Israel Adesanya doesn’t hold any ill will towards referee Marc Goddard for the decision to stop his fight against Alex Pereira at UFC 281 even if he wishes he had time to continue.

The end came just over two minutes into the final round with Pereira hit Adesanya with a flurry of punches, which included a brief knockdown, before Goddard swooped in to stop the fight before any further damage was dished out. Days later, Adesanya protested the stoppage while saying he was completely “lucid” during the exchange and he was just awaiting the opportunity to stage his comeback.

UFC welterweight Matt Brown, who co-hosts The Fighter vs. The Writer, understands the argument for a good stoppage, although he’ll likely always side with the Adesanya when it comes down to how the fight should have been handled.

“I didn’t think it was a bad stoppage but I would have liked to see him let it go longer,” Brown said. “I don’t hate that he stopped it the way that he did, the time he did but I would have liked to see it [continue]. If I was the ref, I would have let it go longer.

“The fact is I don’t think Izzy was getting out of there. I don’t think Izzy thought he was getting out of there. I don’t think anybody thinks he was going to get out of there but in this sport, we have seen crazier things. This sport just never fails to blow your mind. I would have liked to see him given the chance and I would have given him the chance but I also don’t hate the ref for stopping it when he did. I mean he was taking shots and when he did stop it, Izzy took a really, really hard shot.”

Much like Adesanya argued during an appearance on The MMA Hour, Brown saw him still moving and attempting to duck and dodge shots even if some of the blows from Pereira were landing.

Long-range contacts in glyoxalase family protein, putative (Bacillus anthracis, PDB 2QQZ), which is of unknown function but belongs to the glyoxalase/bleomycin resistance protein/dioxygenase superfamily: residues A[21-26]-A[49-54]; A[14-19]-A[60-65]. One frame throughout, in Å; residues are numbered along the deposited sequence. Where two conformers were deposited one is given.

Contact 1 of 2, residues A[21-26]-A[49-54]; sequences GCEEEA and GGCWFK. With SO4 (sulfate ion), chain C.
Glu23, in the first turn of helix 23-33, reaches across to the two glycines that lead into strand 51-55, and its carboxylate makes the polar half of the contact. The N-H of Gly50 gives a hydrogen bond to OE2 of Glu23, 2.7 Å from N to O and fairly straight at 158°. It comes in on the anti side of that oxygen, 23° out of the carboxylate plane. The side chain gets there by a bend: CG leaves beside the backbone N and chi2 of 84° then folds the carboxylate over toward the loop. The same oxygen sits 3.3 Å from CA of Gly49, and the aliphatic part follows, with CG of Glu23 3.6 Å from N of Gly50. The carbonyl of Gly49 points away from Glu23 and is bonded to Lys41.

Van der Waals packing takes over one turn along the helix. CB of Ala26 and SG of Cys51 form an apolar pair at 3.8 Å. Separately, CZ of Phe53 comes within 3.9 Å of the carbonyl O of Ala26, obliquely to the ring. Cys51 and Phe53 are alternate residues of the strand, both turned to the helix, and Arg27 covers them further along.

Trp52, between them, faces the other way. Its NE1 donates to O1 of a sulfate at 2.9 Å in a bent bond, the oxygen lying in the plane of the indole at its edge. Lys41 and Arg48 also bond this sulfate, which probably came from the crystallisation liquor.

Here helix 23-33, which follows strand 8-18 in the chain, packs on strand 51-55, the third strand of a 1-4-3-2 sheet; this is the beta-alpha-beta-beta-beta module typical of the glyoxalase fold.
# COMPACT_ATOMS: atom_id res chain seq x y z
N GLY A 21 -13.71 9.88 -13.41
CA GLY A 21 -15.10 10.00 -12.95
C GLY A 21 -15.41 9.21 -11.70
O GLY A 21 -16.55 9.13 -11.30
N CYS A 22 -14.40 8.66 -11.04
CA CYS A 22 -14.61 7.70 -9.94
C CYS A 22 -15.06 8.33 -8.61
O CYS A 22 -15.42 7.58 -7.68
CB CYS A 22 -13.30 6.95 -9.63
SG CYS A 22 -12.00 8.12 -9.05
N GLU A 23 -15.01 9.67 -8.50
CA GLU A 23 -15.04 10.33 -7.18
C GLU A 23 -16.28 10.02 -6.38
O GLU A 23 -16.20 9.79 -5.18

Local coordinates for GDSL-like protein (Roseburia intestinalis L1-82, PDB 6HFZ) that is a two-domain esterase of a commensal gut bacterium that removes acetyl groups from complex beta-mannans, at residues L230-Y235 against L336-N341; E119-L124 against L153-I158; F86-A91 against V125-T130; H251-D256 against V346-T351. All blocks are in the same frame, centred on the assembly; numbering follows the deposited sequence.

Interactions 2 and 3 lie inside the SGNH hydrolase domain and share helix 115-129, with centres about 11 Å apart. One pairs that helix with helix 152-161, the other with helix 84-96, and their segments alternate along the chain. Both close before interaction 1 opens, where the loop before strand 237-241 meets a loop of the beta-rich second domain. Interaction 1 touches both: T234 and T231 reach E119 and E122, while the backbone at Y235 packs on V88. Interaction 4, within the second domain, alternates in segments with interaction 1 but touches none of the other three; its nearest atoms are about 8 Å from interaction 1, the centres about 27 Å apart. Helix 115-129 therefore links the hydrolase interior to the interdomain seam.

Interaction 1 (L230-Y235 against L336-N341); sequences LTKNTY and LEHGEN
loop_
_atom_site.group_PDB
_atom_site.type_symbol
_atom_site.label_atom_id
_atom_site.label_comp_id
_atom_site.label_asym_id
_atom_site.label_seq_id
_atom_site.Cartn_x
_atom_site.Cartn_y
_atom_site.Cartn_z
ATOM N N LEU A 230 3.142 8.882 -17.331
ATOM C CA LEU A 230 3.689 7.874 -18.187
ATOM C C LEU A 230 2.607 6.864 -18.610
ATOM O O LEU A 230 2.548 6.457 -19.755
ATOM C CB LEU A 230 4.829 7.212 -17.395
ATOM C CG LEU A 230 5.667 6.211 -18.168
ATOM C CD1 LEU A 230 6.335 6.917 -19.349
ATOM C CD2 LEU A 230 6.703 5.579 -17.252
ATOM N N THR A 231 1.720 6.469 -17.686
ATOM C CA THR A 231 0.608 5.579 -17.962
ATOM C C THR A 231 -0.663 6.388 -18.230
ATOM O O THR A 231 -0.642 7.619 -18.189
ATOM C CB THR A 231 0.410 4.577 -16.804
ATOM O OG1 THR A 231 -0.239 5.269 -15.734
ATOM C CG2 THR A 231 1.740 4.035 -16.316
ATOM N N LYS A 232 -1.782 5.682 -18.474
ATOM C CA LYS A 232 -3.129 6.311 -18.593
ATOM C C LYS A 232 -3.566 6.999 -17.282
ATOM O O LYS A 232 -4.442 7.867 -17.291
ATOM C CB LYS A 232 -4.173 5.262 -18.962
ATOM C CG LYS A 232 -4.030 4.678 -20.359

Brown also knows the stakes in a fight like this are so much higher, which only adds to his insistence that the referee should have given Adesanya every chance to survive until it was clear he couldn’t continue.

“The reason if I were the ref I would have let them have a little bit more time, he still had his bearings about him,” Brown explained. “He was still attempting to dodge shots, whether he was successful at it or not he was at least attempting. This is also a world title fight. You’ve got to recognize this is the fifth round of a world title fight. You know the fighters. You know the guy’s a multiple time world champion. You’ve got to respect those kinds of things.

“90 percent of the time, I’m an advocate that they should have let it go longer, whether it’s me or someone else. That’s just the sport that we’re in. They should give you every chance that you have to get out of there.”

As a victim of what he believes have been poor stoppages in the past. Brown understands the optics and potential danger from referees allowing fights to continue until one athlete is rendered completely unconscious.

That said, Brown knows what he signed up for when he decided to become a professional fighter and it’s the same agreement everyone makes when they chose combat sports as a career.

“We don’t want to err on the side of caution,” Brown said. “We’d rather get flatlined and be carried out on a stretcher. That’s just the risk that we’re willing to take. I understand with commissions and there are actual health practitioners that judge this stuff and watch it and politicians. There’s all these things in play that have an effect on this but us as fighters, I guarantee there’s not a single one of us that doesn’t want to go out on our shield or on a stretcher.

“We’ll die in there. We’re never going to say it’s too late. That’s kind of where I’m at with that. I’m with Izzy, bring back Steve Mazzagatti. Let’s let these fights just go. I like that he said that personally.”



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